“Autumn in Paradise” is an amusing and touching look at love in the latter years of life. Though it falls apart in the final reel, director-writer Richard Hobert’s sequel to “Spring of Joy” (and third in his Seven Deadly Sins cycle) should garner positive B.O. reaction locally.
In “Spring,” Hobert introduced the recently widowed Ragnar, a man in his early 70s trying to put his beloved wife’s ashes to rest. Film also told of his hard-drinking musician son Mikael, and Mikael’s punk g.f. Catti. “Autumn” is set four months after the earlier pic, with the same actors in the main roles.
Ragnar (Sven Lindberg) has fallen in love with Vendela (Mona Malm), a woman in her 60s who makes a living growing apples. Their mutual infatuation finally is consummated, but Vendela is reluctant to commit herself too deeply and Ragnar behaves more and more like a teenager in love.
Meanwhile, Mikael (Goran Stangertz) has had a hit record and is surfing on a wave of success. Catti (Camilla Lunden) is expecting their first child, but Mikael starts a relationship with Susanne (Solbjorg Hojfeldt). Relations become increasingly complicated before being resolved on the day of a local apple fair.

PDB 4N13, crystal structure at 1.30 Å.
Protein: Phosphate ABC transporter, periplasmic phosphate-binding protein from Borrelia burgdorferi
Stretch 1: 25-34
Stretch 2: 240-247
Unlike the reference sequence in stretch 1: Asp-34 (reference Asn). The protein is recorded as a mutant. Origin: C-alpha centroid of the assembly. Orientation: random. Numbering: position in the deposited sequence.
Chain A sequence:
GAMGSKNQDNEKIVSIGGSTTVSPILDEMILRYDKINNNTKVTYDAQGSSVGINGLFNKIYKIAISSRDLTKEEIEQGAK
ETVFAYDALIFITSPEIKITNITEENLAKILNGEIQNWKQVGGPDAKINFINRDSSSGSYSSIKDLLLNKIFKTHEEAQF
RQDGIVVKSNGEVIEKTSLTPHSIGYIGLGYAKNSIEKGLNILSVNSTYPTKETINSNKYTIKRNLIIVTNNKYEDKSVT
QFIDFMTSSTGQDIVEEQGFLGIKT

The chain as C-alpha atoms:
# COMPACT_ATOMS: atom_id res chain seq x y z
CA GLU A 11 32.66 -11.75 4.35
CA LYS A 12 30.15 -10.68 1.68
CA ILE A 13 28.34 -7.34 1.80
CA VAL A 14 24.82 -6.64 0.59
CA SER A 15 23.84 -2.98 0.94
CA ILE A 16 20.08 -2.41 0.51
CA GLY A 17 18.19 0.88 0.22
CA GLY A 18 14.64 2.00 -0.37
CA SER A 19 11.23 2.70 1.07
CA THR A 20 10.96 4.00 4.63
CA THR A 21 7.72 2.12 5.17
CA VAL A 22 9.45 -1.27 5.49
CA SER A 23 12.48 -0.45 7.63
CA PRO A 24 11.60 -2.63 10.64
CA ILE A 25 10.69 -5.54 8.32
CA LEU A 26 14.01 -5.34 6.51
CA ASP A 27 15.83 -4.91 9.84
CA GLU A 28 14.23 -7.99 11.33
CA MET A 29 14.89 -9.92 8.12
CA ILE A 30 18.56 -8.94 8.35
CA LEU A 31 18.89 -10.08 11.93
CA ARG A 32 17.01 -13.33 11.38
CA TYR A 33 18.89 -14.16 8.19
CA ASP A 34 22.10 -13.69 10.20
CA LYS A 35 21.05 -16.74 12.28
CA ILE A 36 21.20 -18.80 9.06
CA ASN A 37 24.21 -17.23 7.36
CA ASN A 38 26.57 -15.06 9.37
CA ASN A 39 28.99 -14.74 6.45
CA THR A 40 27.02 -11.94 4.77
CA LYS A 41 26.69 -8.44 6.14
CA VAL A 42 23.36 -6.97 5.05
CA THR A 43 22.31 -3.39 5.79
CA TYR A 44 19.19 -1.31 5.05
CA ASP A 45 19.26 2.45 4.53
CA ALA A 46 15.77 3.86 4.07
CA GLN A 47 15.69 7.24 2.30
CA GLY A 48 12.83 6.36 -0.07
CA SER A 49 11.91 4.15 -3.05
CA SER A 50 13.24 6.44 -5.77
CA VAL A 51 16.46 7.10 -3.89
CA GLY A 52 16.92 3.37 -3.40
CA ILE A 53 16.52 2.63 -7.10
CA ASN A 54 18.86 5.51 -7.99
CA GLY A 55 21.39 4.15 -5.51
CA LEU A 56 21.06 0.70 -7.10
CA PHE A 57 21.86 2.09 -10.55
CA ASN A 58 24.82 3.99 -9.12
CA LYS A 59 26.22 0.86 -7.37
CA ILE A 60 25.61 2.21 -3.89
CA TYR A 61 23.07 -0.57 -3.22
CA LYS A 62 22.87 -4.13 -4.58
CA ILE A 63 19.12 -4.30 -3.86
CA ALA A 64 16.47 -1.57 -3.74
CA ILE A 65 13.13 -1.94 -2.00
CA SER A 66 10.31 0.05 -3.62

Pic is at its best in depicting the love affair between Ragnar and Vendela, who still behave like giggling and sometimes jealous teenagers despite their age. Mikael and Catti’s story also is touching, though it’s hard to understand why the latter doesn’t dump her boozy, lying, unfaithful partner.
Unfortunately, the film disintegrates at the end into cliches, with rapid resolutions in the final 10 minutes as everyone just happens to be in the right place at the right time. However, “Autumn” still is worth a look, with crossover potential between older and younger auds with the right handling.